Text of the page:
The main aim of technology today is to moronify the society at large. Smaller and smaller number of people are using more and more of their intellect so that the others do not have to use theirs at all.
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Invited review presented at International Astronomical Union /UNESCO Symposium 260 : The Role of Astronomy in Society and Culture, UNESCO Paris, 19-23 January 2009.
CSIR Emeritus Scientist, IISER:
Indian Institute of Science Education and Research,
Sector 26, Chandigarh 160019, India
Indian astronomical tradition has been characterized by antiquity, continuity and interaction with the outside world. Here we focus on some selected aspects of astronomy-culture interactions;
How knowledge about astronomical universe was used to regulate human conduct in the joint Indo-Iranian tradition.
How the religious and the ritualistic tradition influenced the astronomical pursuits.
How astronomical knowledge in turn modified the extant mythology.
We also raise an important general question : when and how does tradition gets frozen and emerge as touch-me-not
Human beings are born astronomers. Ever since they learnt to walk upright they have looked at the sky and wondered. The sky has remained the same but not its meaning.
We can distinguish between three phases in the history of humankind’s relationship with its cosmic environment: (i) propitiatory phase; (ii) negotiatory phase; and the current (iii) expository phase (this probably needs a better name). Each of these phases leads to and coexists with the next.
To begin with, sky was home to divinities who were to be feared and propitiated. As time progressed, human beings felt more secure and became intellectually more alert. Earlier awe made way for curiosity. Skies were now scanned for discovering patterns in the behaviour of the divinities. The knowledge so gained was put to practical use and employed to establish a negotiatory relationship with the celestial bodies.
The third phase , properly speaking, began exactly four centuries ago with Galileo. The cosmic environment was now be subjected to scientific scrutiny with a view to discovering and testing laws of nature. Earlier astronomy had measured angles; now it could talk of distances. The sky now acquired depth literally as well as figuratively.
There is an interesting correlation between the world geopolitics and our view of the cosmos, which does not seem to have been noticed before. For a very long time, the model universe had a centre. The pride of place first belonged to the earth and then to the sun. Even when galaxies were discovered our Galaxy was believed to be the largest. It is in relatively recent times, in the post- World War II era, that the universe has truly become egalitarian. Interestingly, this cosmic scheme has been mimicked on the earth as well. When the universe was centric, the earth, or parts thereof, also had a power centre, be it local or on a larger scale.
The Copernican principle now applies, at least in principle, on the earth as well. Is this a coincidence? Or is it that our perception of the cosmos influences the scheme of things on the earth just as this perception itself is fashioned by the situation on earth?
My concern today is to discuss the interplay between astronomy and culture in general in the Indian context. Much of the discussion belongs to the negotiatory phase described above. I have advisedly used culture in the plural in the title. This is not so much to describe the scope of this review as to draw attention to its limitations.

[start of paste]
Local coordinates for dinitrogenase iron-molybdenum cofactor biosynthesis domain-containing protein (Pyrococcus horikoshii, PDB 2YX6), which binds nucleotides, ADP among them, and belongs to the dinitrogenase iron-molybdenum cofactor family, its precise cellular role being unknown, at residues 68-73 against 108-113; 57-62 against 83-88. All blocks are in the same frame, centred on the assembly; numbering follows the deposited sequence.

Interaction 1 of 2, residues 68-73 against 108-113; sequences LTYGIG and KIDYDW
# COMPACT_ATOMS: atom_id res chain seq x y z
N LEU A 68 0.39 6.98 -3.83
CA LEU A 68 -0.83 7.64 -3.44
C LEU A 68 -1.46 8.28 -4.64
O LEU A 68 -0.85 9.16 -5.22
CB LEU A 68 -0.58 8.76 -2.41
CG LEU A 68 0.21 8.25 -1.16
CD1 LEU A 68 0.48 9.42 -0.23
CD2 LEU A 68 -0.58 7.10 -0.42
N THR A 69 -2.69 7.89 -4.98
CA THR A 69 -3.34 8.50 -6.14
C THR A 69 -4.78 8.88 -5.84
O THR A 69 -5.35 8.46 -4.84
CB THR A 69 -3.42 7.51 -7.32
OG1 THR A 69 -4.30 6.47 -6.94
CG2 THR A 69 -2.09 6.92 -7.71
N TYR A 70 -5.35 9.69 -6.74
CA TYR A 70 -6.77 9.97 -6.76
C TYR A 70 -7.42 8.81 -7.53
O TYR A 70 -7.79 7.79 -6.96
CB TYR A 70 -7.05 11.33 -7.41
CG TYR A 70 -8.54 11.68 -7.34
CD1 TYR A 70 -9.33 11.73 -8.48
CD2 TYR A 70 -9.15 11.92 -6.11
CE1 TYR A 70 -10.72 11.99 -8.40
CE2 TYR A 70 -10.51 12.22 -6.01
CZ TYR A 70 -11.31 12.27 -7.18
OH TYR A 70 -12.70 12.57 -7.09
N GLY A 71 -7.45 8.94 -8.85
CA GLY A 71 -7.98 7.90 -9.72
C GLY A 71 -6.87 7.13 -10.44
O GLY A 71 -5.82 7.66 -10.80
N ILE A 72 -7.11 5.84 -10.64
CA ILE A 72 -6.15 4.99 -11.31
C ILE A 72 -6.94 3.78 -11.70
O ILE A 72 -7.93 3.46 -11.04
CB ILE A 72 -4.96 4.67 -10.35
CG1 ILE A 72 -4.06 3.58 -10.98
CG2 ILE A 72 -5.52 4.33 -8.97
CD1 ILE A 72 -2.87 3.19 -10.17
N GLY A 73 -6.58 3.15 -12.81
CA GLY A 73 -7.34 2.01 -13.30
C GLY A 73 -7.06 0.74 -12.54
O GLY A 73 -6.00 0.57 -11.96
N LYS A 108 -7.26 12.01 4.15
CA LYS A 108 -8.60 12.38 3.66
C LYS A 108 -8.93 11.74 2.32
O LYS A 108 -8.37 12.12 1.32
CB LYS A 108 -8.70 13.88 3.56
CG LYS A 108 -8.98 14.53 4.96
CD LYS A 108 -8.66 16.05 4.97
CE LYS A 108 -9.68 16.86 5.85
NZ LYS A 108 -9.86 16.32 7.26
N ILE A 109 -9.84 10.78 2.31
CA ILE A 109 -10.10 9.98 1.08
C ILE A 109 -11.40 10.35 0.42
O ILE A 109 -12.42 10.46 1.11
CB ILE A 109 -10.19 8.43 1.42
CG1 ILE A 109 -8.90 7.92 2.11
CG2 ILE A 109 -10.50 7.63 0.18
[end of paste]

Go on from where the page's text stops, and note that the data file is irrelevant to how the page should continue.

For a number of reasons, discussed in a different context elsewhere, most of the world attention on India’s past has focused on Sanskrit texts and the associated culture (Kochhar 2008a; Kochhar 2008b).
We have no clues whatever to the astronomical knowledge prevalent during the various phases of the vast Harappan archaeological tradition the roots of which go back to the very beginning of agriculture and animal husbandry in what is now Baluchistan (Kochhar2000). Also the astronomical knowledge residing in the fields rather than in the archives and especially belonging to communities officially termed scheduled tribes needs to be examined in depth. New scholarship must go beyond the Sanskrit India.
A discussion that involves ancient India must take note of the nature and limitations of the source material available. Scripts (Kharoshthi, Brahmi) were introduced into India about 3rd century BCE or some what earlier for writing Prakrit languages derived from Sanskrit. Script for Sanskrit itself, the language of Hindu scriptures, was adopted much later. Writing material came from plants or trees and had a short life. Paper was not introduced into India till about 8th century CE. The Vedic texts were in any case forbidden to be written.
Ancient Indian intellectual tradition has been oral. Texts were in the custody of specialist caste groups who memorized them and transmitted them to the next generation by word of mouth. The extant texts would have been supplemented with explanatory “notes” to serve an immediate purpose. What was not considered worth preserving was lost for ever. Also, it is not possible to assign firm dates to any early event or development. It is therefore not possible to construct a connected account about any aspect of early India.
We must cull relevant information from a variety of literary sources. Sanskrit provides texts at three levels. (i) The most important of these is the Vedic corpus, comprising priestly books composed by a large number of authors over a long period of time, which could be as much as two thousand years, say from 1700 BCE to zero CE (Kochhar 2000).The importance of the Vedic texts lies in the fact that scrupulous care was taken to preserve them in their original form. They are thus truly representative of the time of their composition even if that time is largely indeterminable.